We often hear about people feeling down on account of the “winter blues” - but in some cases, those bouts of sadness are much more serious. Seasonal Affective Disorder (SAD) is a type of depression that recurs during the same season each year. For most who suffer from SAD, this happens during the winter, though a small number experience SAD in the summer. SAD is more common in women, people between the ages of 15 and 55, and those who live farther from the equator where the difference in daylight from winter to summer is more extreme. SAD is sometimes also called “seasonal depression” or “winter depression.”
Not Just Winter Blahs
SAD is not a specific illness in itself, but instead is a subtype of major depression. The more common winter SAD and less common summer SAD differ somewhat in their symptoms. Those who suffer SAD in the winter are more likely to experience oversleeping and craving for foods high in carbohydrates. Those who experience SAD in the summer tend to exhibit insomnia and poor appetite. SAD can also occur in individuals with bipolar depression, with summer bringing periods of mania and winter bringing depression.
Scientists do not know precisely what causes seasonal affective disorder. The common hypothesis is that it has something to do with lack of sunlight and levels of the neurotransmitter serotonin. Among other things, serotonin affects mood, and many antidepressant medications work by altering serotonin levels. Exposure to sunlight can also affect serotonin levels. It’s believed as the amount of daily sunlight changes with the seasons, serotonin levels change and can potentially trigger SAD.
While it is normal to feel down or “blue” now and then, particularly during the winter months, if you have symptoms of depression most days for two weeks or more, you should consult with a doctor. Symptoms to watch out for include no longer taking joy in activities you previously enjoyed, problems at school or work, or abuse of substances like drugs and alcohol. In particular, seek help if your sleeping habits or appetite change or if you experience signs of suicidal thinking.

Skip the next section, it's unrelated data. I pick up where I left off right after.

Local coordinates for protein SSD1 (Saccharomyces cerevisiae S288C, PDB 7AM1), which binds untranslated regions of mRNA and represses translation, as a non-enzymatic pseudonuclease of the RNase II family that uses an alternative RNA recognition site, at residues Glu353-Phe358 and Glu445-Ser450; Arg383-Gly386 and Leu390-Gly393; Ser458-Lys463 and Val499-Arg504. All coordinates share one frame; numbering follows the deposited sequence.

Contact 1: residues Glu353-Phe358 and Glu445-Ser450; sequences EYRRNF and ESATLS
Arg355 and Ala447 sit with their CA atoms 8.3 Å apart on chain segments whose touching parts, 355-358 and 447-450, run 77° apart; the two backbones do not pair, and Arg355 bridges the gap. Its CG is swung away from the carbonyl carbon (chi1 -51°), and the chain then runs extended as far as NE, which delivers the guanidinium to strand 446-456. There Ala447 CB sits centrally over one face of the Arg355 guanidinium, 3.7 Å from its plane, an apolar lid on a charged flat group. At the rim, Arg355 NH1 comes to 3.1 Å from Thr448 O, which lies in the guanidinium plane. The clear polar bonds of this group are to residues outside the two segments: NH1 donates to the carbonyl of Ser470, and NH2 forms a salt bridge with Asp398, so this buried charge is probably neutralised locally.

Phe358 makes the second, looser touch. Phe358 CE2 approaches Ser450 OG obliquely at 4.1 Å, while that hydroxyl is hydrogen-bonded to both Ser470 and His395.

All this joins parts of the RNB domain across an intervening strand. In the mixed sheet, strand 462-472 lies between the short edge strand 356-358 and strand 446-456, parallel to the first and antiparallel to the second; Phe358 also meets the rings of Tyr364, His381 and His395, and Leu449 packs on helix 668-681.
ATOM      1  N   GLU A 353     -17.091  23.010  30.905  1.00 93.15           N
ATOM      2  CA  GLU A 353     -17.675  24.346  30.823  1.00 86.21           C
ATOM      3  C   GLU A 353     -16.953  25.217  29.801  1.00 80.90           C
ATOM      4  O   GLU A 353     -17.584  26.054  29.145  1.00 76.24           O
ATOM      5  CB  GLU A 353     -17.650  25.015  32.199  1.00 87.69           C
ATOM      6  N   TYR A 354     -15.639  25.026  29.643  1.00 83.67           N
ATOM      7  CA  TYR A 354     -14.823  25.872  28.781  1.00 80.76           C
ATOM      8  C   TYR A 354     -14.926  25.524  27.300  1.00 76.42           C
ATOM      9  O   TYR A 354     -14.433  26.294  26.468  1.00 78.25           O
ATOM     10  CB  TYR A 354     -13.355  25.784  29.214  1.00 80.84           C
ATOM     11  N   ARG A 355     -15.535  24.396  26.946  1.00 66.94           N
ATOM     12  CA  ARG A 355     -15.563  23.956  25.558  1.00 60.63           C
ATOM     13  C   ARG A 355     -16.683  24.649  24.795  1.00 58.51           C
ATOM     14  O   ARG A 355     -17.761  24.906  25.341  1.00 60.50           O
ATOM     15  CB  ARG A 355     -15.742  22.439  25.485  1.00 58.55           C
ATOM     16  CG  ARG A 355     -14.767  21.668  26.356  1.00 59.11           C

It’s hard to diagnose seasonal affective disorder specifically because it looks like other forms of depression or bipolar disorder that occur throughout the year. Your doctor may perform physical examinations to rule out problems with your thyroid or blood. To get a psychological diagnosis for SAD, according to the DSM-5, the condition must occur for two years and must begin and end during specific seasons without symptoms at other times of year. But in the meantime, much can be done to treat the suspected illness.
Treatment for seasonal affective disorder usually aims to regulate the conditions that are believed to cause it, namely exposure to sunlight and levels of serotonin. Light therapy involves a lamp or other source of light that mimics the full spectrum of the sun. This is generally the first course of treatment and appears to be effective for most patients. If light therapy doesn’t work, medications like antidepressants may help, but they can take several weeks compared to the few days it typically takes for light therapy to work.
If you think you are experiencing seasonal affective disorder or are looking for where to get help with mental health issues, Dickinson Center is here. Our staff can help during all seasons of the year. If you have any questions, please contact us.